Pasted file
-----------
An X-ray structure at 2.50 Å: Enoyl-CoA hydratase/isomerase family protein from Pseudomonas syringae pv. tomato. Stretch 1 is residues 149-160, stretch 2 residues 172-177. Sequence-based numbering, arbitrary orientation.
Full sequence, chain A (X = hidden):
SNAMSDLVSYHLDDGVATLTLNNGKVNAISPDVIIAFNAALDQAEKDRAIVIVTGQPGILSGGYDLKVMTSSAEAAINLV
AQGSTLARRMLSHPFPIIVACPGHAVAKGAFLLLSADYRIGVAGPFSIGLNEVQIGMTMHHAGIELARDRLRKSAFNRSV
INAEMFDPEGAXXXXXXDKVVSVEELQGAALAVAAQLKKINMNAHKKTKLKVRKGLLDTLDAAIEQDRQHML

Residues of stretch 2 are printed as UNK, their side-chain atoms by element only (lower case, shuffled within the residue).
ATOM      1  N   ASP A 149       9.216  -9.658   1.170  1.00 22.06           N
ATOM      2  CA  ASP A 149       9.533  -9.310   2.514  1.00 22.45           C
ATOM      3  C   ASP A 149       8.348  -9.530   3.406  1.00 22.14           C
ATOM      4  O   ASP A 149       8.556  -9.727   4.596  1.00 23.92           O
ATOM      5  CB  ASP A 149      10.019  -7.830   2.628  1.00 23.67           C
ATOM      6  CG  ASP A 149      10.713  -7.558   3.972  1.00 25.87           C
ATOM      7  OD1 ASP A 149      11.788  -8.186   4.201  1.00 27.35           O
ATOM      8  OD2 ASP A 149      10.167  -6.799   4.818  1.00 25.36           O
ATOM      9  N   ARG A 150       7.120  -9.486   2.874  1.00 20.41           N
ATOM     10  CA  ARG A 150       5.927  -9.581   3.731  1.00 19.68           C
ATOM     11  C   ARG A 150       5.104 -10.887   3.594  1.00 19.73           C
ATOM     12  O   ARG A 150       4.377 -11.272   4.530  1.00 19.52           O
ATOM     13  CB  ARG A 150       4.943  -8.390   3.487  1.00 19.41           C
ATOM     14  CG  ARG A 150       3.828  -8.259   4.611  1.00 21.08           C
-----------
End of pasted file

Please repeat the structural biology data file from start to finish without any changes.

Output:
An X-ray structure at 2.50 Å: Enoyl-CoA hydratase/isomerase family protein from Pseudomonas syringae pv. tomato. Stretch 1 is residues 149-160, stretch 2 residues 172-177. Sequence-based numbering, arbitrary orientation.
Full sequence, chain A (X = hidden):
SNAMSDLVSYHLDDGVATLTLNNGKVNAISPDVIIAFNAALDQAEKDRAIVIVTGQPGILSGGYDLKVMTSSAEAAINLV
AQGSTLARRMLSHPFPIIVACPGHAVAKGAFLLLSADYRIGVAGPFSIGLNEVQIGMTMHHAGIELARDRLRKSAFNRSV
INAEMFDPEGAXXXXXXDKVVSVEELQGAALAVAAQLKKINMNAHKKTKLKVRKGLLDTLDAAIEQDRQHML

Residues of stretch 2 are printed as UNK, their side-chain atoms by element only (lower case, shuffled within the residue).
ATOM      1  N   ASP A 149       9.216  -9.658   1.170  1.00 22.06           N
ATOM      2  CA  ASP A 149       9.533  -9.310   2.514  1.00 22.45           C
ATOM      3  C   ASP A 149       8.348  -9.530   3.406  1.00 22.14           C
ATOM      4  O   ASP A 149       8.556  -9.727   4.596  1.00 23.92           O
ATOM      5  CB  ASP A 149      10.019  -7.830   2.628  1.00 23.67           C
ATOM      6  CG  ASP A 149      10.713  -7.558   3.972  1.00 25.87           C
ATOM      7  OD1 ASP A 149      11.788  -8.186   4.201  1.00 27.35           O
ATOM      8  OD2 ASP A 149      10.167  -6.799   4.818  1.00 25.36           O
ATOM      9  N   ARG A 150       7.120  -9.486   2.874  1.00 20.41           N
ATOM     10  CA  ARG A 150       5.927  -9.581   3.731  1.00 19.68           C
ATOM     11  C   ARG A 150       5.104 -10.887   3.594  1.00 19.73           C
ATOM     12  O   ARG A 150       4.377 -11.272   4.530  1.00 19.52           O
ATOM     13  CB  ARG A 150       4.943  -8.390   3.487  1.00 19.41           C
ATOM     14  CG  ARG A 150       3.828  -8.259   4.611  1.00 21.08           C